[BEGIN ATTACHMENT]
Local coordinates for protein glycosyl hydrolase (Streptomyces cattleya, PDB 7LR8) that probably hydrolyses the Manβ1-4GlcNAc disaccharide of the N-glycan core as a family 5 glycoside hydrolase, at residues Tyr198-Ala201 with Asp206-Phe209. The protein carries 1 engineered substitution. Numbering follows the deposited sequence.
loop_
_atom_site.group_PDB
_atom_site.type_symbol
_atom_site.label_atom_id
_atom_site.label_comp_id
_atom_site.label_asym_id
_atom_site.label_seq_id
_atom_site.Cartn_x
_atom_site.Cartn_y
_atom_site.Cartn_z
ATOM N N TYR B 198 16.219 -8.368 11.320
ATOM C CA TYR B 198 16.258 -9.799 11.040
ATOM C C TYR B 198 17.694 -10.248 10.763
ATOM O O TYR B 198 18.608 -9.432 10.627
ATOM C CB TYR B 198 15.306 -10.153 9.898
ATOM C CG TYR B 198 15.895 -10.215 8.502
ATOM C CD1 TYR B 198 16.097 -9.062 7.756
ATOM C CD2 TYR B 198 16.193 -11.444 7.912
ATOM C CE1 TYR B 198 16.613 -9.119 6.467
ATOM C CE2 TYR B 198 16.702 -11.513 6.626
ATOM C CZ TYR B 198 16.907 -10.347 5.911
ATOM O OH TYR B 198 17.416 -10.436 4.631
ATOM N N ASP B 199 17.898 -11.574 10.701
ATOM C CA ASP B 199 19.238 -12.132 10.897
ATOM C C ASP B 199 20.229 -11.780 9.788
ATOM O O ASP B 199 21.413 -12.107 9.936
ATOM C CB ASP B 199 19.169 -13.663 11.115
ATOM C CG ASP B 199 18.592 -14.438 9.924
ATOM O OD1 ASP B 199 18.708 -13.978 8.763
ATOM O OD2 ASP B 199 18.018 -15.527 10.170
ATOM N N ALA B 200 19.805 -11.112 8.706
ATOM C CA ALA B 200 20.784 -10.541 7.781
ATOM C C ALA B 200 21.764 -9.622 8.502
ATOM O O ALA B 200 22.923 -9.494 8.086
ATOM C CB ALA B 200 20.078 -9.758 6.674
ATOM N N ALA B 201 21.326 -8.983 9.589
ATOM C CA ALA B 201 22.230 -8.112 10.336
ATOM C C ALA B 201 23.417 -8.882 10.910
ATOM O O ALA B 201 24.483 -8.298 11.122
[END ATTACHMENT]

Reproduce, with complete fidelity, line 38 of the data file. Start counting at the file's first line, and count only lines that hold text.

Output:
ATOM C CA ALA B 201 22.230 -8.112 10.336